Gutenberg React Web Development WordPress

Add Select2 as an InspectorControl in WordPress Gutenberg

For a project I was working on I wanted to use Select2 as a Gutenberg InpectorControl to allow me apply settings to a block. This tutorial will also give you the foundation you need for getting any third party React Component into the WordPress Gutenberg Editor.

Select2 is a super handy replacement for select boxes on your website. In particular it has some great options for selecting multiple items.

The finished product, Select2 in the WordPress Gutenberg InspectorControls
The finished product, Select2 in the WordPress Gutenberg InspectorControls

The good news is that I didn’t need to build a React component to get Select2 into Gutenberg, the react-select component by Jed Watson, already does a great job of this, however getting it to play nice with Gutenberg was not as easy as just following the instructions.

First things first, we needed to install the component into our build. As this was on npm it was as simple as entering the following into our terminal:

npm install react-select --save

Getting Select2 into a Gutenberg Block

Using Zac Gordons Gutenberg Course Git repo (part of Zac Gordons fantastic Gutenberg development course) as a base for my plugin (in particular the InspectorControls example), to use react-select I needed to add the following includes at the top of my file:

import React from 'react';
import Select from 'react-select';

Oh no! Compiling this gives us an error:

Module not found: Error: Can't resolve 'react'

Never fear, this great article on “How to use external React components in your Gutenberg blocks” by CSS Igniter came to the rescue, all we need to do is register externals in our webpack.config.js file:

externals: {
    'react': 'React',
    'react-dom': 'ReactDOM',
}

Like so:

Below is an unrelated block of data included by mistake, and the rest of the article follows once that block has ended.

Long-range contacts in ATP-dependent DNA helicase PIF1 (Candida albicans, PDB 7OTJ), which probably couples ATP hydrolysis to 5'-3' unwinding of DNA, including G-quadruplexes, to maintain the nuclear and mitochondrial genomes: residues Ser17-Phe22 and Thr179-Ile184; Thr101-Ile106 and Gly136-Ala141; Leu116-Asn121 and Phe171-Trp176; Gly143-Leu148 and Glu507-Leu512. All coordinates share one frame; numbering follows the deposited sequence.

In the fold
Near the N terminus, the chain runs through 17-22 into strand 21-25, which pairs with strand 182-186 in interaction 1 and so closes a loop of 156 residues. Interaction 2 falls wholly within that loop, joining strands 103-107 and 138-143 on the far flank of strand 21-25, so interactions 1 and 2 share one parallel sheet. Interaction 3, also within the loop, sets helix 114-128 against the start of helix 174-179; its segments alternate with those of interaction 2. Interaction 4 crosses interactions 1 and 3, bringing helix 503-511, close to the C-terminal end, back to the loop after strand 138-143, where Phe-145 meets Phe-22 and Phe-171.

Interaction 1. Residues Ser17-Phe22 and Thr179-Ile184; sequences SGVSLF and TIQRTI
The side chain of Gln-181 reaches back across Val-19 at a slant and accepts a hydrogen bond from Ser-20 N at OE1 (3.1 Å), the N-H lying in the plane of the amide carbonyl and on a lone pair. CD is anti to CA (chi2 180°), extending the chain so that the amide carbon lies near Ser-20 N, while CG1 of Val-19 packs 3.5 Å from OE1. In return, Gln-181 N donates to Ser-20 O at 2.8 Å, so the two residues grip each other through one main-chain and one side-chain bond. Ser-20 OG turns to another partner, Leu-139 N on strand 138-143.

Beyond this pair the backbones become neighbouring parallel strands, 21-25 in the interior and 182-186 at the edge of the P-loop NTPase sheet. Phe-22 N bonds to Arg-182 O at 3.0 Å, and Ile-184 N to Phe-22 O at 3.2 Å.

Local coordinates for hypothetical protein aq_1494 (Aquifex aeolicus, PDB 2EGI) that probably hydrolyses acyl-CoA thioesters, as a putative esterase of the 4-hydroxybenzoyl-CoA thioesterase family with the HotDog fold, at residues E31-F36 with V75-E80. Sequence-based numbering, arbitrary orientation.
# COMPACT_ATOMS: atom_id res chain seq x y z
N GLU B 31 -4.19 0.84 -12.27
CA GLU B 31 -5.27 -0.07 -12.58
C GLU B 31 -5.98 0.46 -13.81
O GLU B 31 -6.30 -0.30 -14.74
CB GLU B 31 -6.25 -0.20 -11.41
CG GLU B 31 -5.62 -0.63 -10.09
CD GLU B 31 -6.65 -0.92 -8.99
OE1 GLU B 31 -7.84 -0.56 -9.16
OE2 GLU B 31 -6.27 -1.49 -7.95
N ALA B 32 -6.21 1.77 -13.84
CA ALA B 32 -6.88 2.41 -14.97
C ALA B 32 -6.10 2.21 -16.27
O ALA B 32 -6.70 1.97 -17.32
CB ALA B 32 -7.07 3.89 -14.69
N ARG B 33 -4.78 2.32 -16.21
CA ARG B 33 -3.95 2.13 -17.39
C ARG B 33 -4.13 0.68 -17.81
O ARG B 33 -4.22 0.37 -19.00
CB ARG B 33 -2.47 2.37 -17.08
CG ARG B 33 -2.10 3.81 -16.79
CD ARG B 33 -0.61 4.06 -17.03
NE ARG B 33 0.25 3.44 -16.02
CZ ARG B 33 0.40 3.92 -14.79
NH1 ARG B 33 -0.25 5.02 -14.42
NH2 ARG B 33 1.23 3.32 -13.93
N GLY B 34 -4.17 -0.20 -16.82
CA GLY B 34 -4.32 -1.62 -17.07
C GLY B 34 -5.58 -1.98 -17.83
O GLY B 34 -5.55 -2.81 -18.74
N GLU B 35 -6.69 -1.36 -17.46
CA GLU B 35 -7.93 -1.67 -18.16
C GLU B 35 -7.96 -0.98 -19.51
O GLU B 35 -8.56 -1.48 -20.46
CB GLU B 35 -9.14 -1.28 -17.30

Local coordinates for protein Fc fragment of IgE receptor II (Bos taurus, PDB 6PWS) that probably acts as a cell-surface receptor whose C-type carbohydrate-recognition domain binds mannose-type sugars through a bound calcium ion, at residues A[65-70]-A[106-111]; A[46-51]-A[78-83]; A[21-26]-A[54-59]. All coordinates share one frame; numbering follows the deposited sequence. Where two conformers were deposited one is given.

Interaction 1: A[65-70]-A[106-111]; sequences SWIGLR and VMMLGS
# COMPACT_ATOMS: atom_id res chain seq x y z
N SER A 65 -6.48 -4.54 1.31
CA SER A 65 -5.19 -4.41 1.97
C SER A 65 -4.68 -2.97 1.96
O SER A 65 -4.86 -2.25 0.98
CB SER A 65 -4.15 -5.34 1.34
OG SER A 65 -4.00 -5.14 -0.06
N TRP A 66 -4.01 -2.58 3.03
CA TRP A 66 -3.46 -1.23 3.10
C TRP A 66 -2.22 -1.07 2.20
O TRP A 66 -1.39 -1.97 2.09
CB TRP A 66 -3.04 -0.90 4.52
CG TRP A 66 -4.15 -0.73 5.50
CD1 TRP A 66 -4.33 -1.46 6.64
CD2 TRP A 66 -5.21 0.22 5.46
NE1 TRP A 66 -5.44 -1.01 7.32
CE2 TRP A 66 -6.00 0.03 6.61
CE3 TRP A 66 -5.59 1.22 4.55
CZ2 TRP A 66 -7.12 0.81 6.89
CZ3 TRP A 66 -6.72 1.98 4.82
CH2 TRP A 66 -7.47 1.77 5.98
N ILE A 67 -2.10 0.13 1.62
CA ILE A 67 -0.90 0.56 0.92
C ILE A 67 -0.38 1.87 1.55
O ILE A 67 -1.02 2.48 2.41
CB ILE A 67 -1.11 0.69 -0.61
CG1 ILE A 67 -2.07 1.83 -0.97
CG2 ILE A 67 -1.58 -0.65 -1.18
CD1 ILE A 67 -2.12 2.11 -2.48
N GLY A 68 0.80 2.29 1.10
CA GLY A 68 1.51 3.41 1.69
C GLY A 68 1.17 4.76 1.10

module.exports = {
    entry: {
        './assets/js/editor' : './blocks/index.js',
        './assets/js/script' : './blocks/script.js',
    },
    output: {
        path: path.resolve( __dirname ),
        filename: '[name].js',
    },
    externals: {
        'react': 'React',
        'react-dom': 'ReactDOM',
    }
...

Registering the InspectorControls

Inside the panel roll of your <InspectorControls> component you will need to add the following:

<Select
    name='select-two'
    value={ JSON.parse( selectedOption ) }
    onChange={ handleSelectChange }
    options={[
        { value: 'health', label: 'Health' },
        { value: 'wealth', label: 'Wealth' },
        { value: 'code', label: 'Code' },
    ]}
    isMulti='true'
    />

We are not quite done, as we will also need to register the selectedOption attribute and handleSelectChange function. We can do this like so:

attributes: {
    selectedOption: {
        type: 'string',
        default: null,
    }
},

…and now for the function…

const handleSelectChange = ( selectedOption ) => setAttributes( { selectedOption: JSON.stringify( selectedOption ) } );

Hang on, why do we need to JSON.stringify() and JSON.parse() the values? Well, because the value that the react-select component accepts is an array, and as Gutenberg wont let us save this value as an array, this is a workaround we can use.

Putting it Together

Our complete InspectorControls area should now look like so:

...
attributes: {
    selectedOption: {
        type: 'string',
        default: null,
    }
},
edit: props => {
    const { attributes: { selectedOption }, className, setAttributes } = props;
    const handleSelectChange = ( selectedOption ) => setAttributes( { selectedOption: JSON.stringify( selectedOption ) } );
    return [
        <InspectorControls>
            <PanelBody
                title={ __( 'Select2', 'text-domain' ) }
            >
                <PanelRow>
                    <Select
                        name='select-two'
                        value={ JSON.parse( selectedOption ) }
                        onChange={ handleSelectChange }
                        options={[
                            { value: 'health', label: 'Health' },
                            { value: 'wealth', label: 'Wealth' },
                            { value: 'code', label: 'Code' },
                        ]}
			isMulti='true'
                        />
                 </PanelRow>
             </PanelBody>
         </InspectorControls>,
...

Looking Good in Gutenberg

As you can see by the screenshot, it works pretty well:

Select2 as a Gutenberg InspectorControl
Select2 as a Gutenberg InspectorControl

Taking it Further

I used this Inspector Control in my Secure Blocks for Gutenberg plugin, find out how I populated the Select2 control with dynamic data from the WordPress REST API

Matt Watson loves to talk about Health, Wealth and Code (mainly WordPress). Get in touch with Matt or follow Matt on Twitter to get notified about his latest posts.